Greg Nelson, a ‘self-confessed Amazon addict’ who has ordered about 340 products from the site, said his account got banned permanently after returning the 37th item. The man who is an IT expert said that all the returned items were faulty or did not match the descriptions.
Amazon closed his account for good and told him he lost his unused gift-card balance. The user was not allowed to provide an explanation to the company for why he had returned so many of its products. Nelson said he had never tried to abuse the system.
Amazon, on the other hand, argued that the account was abruptly closed down because of ‘extreme account abuse.’ The e-commerce giant said that such measures are taken only in a ‘tiny fraction of cases.’
According to the company, the situations are carefully reviewed before closing the accounts, which is a last resort after all other attempts to work out the problems with customers have failed.
Nevertheless, the company’s return policy does not state that returning any number of bought items could result in a lifetime ban. The part detailing the returns and refunds speaks only about how to do them for every category of items purchased.
In a recent interview, Amazon declined to tell how many returns could get a client blacklisted. But several tech sites say that Amazon and other online retailers have made a habit of silently banning heavy returners if they abuse the return policy.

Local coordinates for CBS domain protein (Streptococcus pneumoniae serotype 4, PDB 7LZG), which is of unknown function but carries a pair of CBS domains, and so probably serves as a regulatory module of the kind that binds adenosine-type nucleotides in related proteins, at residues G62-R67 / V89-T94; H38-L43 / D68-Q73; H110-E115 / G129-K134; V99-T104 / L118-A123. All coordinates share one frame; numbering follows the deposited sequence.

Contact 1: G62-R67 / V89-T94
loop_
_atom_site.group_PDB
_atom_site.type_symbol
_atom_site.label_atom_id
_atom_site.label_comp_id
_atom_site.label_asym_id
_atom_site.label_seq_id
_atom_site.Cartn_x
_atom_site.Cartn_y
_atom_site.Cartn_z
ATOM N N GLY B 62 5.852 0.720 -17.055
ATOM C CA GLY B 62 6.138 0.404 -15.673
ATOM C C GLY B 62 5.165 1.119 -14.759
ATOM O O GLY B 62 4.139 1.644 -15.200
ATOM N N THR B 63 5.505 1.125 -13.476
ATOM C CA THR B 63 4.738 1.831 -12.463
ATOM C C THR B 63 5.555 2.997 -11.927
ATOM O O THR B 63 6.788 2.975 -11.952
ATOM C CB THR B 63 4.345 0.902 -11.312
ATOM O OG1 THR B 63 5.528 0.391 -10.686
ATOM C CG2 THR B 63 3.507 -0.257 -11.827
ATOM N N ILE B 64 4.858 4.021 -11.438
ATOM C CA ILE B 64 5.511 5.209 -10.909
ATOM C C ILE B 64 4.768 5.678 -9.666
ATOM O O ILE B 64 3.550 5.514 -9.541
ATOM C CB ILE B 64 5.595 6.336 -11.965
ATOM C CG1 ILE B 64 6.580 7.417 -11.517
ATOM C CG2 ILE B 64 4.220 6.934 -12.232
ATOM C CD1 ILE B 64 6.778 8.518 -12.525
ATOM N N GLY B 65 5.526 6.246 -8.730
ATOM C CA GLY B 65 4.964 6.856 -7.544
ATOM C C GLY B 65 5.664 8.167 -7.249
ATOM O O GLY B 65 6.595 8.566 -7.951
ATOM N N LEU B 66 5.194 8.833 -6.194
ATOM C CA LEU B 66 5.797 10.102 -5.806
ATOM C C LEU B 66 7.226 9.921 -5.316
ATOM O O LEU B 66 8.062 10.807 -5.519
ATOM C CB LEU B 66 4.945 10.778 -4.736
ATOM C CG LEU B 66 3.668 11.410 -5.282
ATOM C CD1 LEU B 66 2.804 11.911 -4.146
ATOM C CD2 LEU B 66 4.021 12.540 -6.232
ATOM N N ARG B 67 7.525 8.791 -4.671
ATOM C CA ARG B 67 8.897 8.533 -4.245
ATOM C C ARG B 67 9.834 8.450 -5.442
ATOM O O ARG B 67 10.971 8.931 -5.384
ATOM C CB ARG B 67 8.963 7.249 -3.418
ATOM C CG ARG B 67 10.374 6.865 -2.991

Retailers, however, lose big money due to people making a habit of returning bought products. According to a 2015 report, retailers lose $1.75 trillion every year because of return policy abusers, overstocked or out-of-stock items. The sum accounts for 1.7 percent of total revenue.
This may be why, several online retailers are no longer eager to comply with all no-questions-asked return requests. REI Inc no longer accepts returns more than a year after the transaction. The sports gear giant cited one case when a member wanted to return a backpack he had bought several years ago because it got ‘old and dirty’ and the user ‘didn’t like it anymore.’
But Amazon’s doesn’t police repeat returners equally. Another Amazon customer said he returned seven percent of purchased items and never got his account suspended. Nelson got a lifetime ban at 11 percent.
Another user, however, said he got a temporary ban for returning three items in the last two months, while another said he got his account suspended but also a full refund of his gift card balance after returning 18 of 104 ordered items.
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